If your goal is to repay your loan by a certain date, you can instead input that timeframe to find out what monthly payment amount you’ll need to make to get there, and how much the adjusted finish line will save you in interest paid.

To do this, select calculate by payoff time. Your goal payoff period can be adjusted in 12-month increments.

You can also enter any extra monthly, one-time payment amount you plan to make in addition to your regular monthly payments. Just leave that blank if you plan to make your monthly payments only.

For this example, let’s enter a fairly aggressive 36 months for the goal payoff period. Then hit the calculate button.

The loan payoff calculator will display two results: 

  • Your estimated monthly payment will be $308.77.
  • The interest paid over that 36-month period will be $1115.72.

How to Pay Off a Loan Fast

You’re not a slave to the loan terms you originally agreed to. With a little number-crunching and research you can set yourself up to be debt free sooner than you think.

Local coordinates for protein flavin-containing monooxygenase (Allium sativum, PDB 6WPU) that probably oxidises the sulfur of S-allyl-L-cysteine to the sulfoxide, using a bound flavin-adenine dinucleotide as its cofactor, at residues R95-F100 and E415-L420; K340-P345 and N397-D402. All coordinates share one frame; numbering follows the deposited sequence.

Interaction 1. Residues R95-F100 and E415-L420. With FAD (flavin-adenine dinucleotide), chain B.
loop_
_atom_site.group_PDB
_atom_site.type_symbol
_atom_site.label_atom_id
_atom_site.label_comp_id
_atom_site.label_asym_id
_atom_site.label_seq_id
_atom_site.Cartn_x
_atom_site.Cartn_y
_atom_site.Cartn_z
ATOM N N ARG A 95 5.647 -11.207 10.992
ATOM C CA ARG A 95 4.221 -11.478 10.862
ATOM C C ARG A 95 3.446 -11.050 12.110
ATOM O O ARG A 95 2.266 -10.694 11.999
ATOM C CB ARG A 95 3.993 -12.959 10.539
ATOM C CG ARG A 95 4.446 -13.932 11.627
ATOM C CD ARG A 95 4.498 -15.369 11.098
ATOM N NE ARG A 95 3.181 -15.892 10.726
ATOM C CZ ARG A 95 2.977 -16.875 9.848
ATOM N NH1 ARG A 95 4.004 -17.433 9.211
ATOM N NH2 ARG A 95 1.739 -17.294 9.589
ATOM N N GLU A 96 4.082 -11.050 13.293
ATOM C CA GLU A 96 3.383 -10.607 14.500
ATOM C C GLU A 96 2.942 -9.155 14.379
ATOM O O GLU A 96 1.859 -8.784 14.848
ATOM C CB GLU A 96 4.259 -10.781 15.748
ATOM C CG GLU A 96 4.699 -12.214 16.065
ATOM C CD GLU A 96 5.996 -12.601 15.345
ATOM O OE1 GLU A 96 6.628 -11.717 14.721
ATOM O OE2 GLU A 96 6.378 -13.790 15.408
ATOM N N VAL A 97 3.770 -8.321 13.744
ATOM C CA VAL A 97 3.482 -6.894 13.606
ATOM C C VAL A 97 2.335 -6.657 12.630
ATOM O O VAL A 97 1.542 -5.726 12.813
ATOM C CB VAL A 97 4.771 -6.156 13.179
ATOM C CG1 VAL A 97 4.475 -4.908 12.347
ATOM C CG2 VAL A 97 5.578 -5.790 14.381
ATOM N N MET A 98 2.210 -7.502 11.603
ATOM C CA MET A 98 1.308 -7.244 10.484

Retool Your Budget

Sit down with your monthly budget. What are some areas where you can cut back on spending a bit without sucking all the joy out of your life? The following small changes add up in a big way:

  • Ask your bank if they’ll waive any monthly fees associated with your checking account (approx. $5 monthly savings).
  • Research some alternative mobile providers to see if you’ve got the cheapest rate ($10 monthly savings).
  • Eat out one less time per week ($60 monthly savings).
  • Cancel any subscriptions, paid apps, or software you rarely use ($25 monthly savings).

Bingo. That’s $100 you’ve shaved off your budget that you can now allocate toward your loan repayment. Add that to your monthly repayment in the calculator above and marvel at how much faster you’ll repay the loan + how much you’ll save in interest overall.

Bump Up Your Income

No one likes to sacrifice their me time/free time. But putting in a few extra hours of work each week can be a total game changer for repaying your loan.

If you don’t already have a side hustle, think about getting one. It doesn’t have to be a tedious gig. There are tons of side hustle options out there that you might actually enjoy doing. Or you might elect to start freelancing some extra hours within the field you already work in, provided the contract with your full-time job permits that.

Ask for Better Loan Terms

Most borrowers accept their current loan terms as non-adjustable, but that’s not necessarily the case.